After the shakedown cruise it was time to get down to business.
Taking stock. A more careful, methodical poking around to come up with an initial list of what needed to be done, and in what order. Here's just a peek at what we found:
This, I guess, could be filed under "Well intentioned, but stupider than shit." The previous owners were fond of the desert, and they understandably wanted some shade, like from a nice awning. The Nomad had no awning, so they found one for sale and bolted it on.
After removing the drip edging from the curbside roofline so they could get it to fit. Screw in a couple of eye bolts front and rear, wrap a couple of bungie cords around the support arms, no problem, lovely awning.
And as long as you stay in the desert where it never rains, you probably don't even mind that you've left a nine foot long hole for water in the top of your rig. And added thirty-two new bolt holes in the roof that you didn't bother to seal. And added about a hundred and fifty extra pounds to one side of a structure made out of rotting balsa wood and held together with spit and bailing wire.
And there was more.
One of the things that wood likes to do when you soak it is to swell. Here's the street side front corner where the whole seam has split from top to bottom, letting in yet more moisture and crap.
Here you can see the trailer end power cord, wrapped in duct tape. Why? Because the cord is too long and drags on the road as you drive. If you look closely, you can see another bungie cord that was used in an attempt to keep it off the asphalt. It probably worked okay for a while, until the cord got old and saggy.
Checkin' out from undaneat.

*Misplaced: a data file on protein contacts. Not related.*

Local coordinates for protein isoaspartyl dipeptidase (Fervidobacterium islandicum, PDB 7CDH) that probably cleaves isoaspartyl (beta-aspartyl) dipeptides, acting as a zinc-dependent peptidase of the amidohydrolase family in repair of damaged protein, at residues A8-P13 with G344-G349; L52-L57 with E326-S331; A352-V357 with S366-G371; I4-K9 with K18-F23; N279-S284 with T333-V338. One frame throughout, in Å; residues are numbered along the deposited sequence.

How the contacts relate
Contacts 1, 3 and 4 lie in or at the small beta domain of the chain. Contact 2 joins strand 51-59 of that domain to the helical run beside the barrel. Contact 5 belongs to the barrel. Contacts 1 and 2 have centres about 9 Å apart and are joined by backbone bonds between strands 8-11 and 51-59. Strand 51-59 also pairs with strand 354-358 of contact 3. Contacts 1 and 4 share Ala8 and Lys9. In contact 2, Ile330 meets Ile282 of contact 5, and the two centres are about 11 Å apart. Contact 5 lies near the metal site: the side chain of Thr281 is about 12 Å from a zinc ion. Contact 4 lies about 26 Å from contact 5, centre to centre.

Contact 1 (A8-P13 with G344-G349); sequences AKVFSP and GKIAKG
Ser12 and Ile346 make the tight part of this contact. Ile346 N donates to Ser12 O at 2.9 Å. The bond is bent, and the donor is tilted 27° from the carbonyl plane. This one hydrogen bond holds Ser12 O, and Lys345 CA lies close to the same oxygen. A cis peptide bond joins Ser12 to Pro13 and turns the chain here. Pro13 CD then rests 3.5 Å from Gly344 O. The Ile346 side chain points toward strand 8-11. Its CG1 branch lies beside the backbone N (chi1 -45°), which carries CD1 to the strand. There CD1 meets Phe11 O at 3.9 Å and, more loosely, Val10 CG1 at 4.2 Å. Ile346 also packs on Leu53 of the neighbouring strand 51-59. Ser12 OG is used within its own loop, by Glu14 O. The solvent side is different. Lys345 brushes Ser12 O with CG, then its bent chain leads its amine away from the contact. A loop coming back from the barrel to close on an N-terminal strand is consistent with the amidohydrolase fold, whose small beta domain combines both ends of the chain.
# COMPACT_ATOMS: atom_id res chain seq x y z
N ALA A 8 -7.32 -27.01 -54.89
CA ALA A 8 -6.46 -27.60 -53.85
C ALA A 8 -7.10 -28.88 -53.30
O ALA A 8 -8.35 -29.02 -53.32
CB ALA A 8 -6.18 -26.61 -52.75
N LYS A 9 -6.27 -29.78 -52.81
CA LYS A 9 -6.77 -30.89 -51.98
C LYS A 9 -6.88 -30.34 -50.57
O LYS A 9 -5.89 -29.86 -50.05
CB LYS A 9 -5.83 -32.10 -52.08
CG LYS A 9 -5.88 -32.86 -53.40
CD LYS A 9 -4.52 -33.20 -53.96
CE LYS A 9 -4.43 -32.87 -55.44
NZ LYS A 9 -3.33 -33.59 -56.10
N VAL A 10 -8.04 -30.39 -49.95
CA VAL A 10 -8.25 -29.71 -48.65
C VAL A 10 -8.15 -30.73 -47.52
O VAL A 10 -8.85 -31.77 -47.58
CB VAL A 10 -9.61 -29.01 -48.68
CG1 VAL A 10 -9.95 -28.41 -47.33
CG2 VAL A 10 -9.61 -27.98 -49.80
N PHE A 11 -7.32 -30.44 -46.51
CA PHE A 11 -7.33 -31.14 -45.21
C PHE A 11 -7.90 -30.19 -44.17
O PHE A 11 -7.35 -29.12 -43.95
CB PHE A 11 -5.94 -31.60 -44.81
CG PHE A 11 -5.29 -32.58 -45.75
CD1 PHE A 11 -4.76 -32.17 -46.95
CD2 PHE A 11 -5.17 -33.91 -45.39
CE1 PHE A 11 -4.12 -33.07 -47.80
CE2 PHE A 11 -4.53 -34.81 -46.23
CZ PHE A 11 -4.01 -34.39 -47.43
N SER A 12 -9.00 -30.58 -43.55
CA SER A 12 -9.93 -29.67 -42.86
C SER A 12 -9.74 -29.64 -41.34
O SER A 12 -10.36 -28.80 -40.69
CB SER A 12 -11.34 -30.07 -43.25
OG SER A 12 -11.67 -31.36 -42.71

Here you can see our blackwater tank. If you look near the frame by the wheel you can see a big glob of runny sealant on the tank, and another one in closer to the midline.
If a little sealant is good, a lot has got to be better!
Despite all this globby mess, she still leaks nasty shitwater.
This. Is. Bad.
I look around there, trying to figure out how to pull the tank without having to rip out the floor above it, but I'm stumped. This is going to take someone with a little more knowledge than I've got.
On and on like this. I'll spare you the rest of it.
So, here's the plan we came up with:
- Take her someplace to get the wheel bearings, brakes, axle, tongue, hitch, and electrical sorted.
- Get the propane system inspected.
- Get the blackwater tank replaced.
- Get the heater, hot water heater, pump, and toilet inspected.
- Get her legal in California.
After that comes the stuff we can do ourselves:
- Replace interior foam and upholstery.
- Replace dining table.
- Rebuild front gaucho and rear dining seats/bed platform.
- Remove rear top storage shelf for more headroom for the man.
- Replace trailer end plug and cord.
- Eventually, rip out the whole rear wall and rotted overhead. Reframe, put in new siding, new insullation, seal up the holes.
- Take off the awning and repair the roof, replace the drip edging, replace the worn out vents, make her sound and watertight.
- Then tackle the front end, same thing: skin off, demo the wall, replace paneling, framing, insulation, reskin her.
- Scrape, wirebrush, prime and repaint the frame, tongue, and rear bumper.
- Replace the propane tanks, or get these inspected and repaint them.
- Replace awning with a light-weight vintage style awning.
- Paint the interior and exterior once she's all shipshape.
- New flooring.
- New water heater to replace non-functional, thirty year old original which is no longer manufactured and I can't find parts for.
- New Shur-flo water pump.
- New toilet.
- New cabin heater or rebuilt the original.
- New inverter and solar panels to support longer-term boondocking.
That's about the size of it.
Wish us luck.